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Re: Dysgraphia , the student, and ESE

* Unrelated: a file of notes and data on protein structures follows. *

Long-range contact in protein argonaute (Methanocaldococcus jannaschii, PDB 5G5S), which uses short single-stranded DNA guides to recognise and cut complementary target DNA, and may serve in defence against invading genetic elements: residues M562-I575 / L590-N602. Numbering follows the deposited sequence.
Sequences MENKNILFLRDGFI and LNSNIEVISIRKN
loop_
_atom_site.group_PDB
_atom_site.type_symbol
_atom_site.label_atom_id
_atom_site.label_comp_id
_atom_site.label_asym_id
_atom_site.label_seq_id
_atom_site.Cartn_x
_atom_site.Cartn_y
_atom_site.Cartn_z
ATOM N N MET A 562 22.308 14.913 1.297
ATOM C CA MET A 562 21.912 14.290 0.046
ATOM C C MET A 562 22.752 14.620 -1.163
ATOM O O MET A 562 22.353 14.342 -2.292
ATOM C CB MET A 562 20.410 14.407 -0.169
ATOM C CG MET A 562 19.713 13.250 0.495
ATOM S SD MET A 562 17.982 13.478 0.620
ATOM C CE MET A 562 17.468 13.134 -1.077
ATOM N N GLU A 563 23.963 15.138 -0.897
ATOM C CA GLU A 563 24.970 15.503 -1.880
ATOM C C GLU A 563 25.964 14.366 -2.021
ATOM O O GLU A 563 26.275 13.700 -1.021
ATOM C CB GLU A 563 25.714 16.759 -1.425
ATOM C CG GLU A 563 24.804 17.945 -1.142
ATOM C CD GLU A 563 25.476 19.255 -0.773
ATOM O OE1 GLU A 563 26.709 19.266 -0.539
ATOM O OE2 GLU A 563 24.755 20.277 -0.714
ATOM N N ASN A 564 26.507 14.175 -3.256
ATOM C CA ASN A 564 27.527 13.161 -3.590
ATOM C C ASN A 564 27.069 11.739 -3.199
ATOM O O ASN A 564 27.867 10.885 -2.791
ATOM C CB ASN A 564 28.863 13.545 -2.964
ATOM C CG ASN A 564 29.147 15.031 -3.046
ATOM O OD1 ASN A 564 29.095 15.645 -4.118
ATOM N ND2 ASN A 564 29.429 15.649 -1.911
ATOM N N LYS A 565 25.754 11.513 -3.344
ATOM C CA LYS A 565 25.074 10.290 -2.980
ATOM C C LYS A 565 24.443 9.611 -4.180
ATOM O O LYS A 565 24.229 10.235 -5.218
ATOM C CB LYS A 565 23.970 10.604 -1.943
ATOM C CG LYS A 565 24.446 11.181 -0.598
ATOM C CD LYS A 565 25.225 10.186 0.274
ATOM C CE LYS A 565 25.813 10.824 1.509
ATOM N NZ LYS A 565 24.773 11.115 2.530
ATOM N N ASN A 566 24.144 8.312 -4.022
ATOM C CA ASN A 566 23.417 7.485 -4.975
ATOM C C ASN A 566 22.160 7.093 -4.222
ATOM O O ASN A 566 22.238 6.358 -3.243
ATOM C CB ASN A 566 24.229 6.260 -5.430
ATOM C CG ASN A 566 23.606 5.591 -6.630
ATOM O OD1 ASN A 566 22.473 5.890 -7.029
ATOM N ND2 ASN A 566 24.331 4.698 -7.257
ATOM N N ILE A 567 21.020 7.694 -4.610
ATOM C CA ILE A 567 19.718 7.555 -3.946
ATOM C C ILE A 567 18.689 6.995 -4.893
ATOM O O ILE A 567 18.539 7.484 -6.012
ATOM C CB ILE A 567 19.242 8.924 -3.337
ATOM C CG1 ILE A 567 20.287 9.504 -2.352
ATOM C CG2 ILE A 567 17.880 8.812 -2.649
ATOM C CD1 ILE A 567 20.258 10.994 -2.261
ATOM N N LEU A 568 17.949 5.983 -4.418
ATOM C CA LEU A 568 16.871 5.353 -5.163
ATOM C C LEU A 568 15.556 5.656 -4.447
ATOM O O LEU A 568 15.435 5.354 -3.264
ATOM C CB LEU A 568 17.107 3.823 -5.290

I'm not sure why you are presenting your view as if it were an argument against something I may have posted on my web site. I actually agree with almost everything you have written and certainly appreciate much of the information you have presented here. I have never suggested either that dysgraphia doesn't exist or that it should not be taken seriously, only that the term itself is often misused and misunderstood (as is dyslexia and most of the other “dis”es). As a school psychologist I have evaluated and diagnosed hundreds of legitimate cases of dysgraphia. It is the most common issue impacting the learning disabled population and indeed causes significant hardship and frustration for those involved. But I have also seen many cases in which parents have been grossly misled by professionals outside of the school system who have caused a great deal of confusion and needless conflict between parents and schools by suggesting that a child's apparent problem is much more serious than it really is. I stand by my assertion (posted on my site) that the term dysgraphia literally refers to a writing disorder, nothing more and nothing less. And since there is no objective or consistently applied criteria for the disorder, such a diagnosis may or may not actually be indicative of a pervasive or significant concern. But of course you are correct in suggesting that when a writing disorder is caused by significant underlying cognitive processing issues (such as those you and I have described) there will almost always be much broader impact. Again, I appreciate the information you have provided and merely wish to reiterate my caution for parents and educators not to overreact to the term without really understanding the specific needs of the individual child.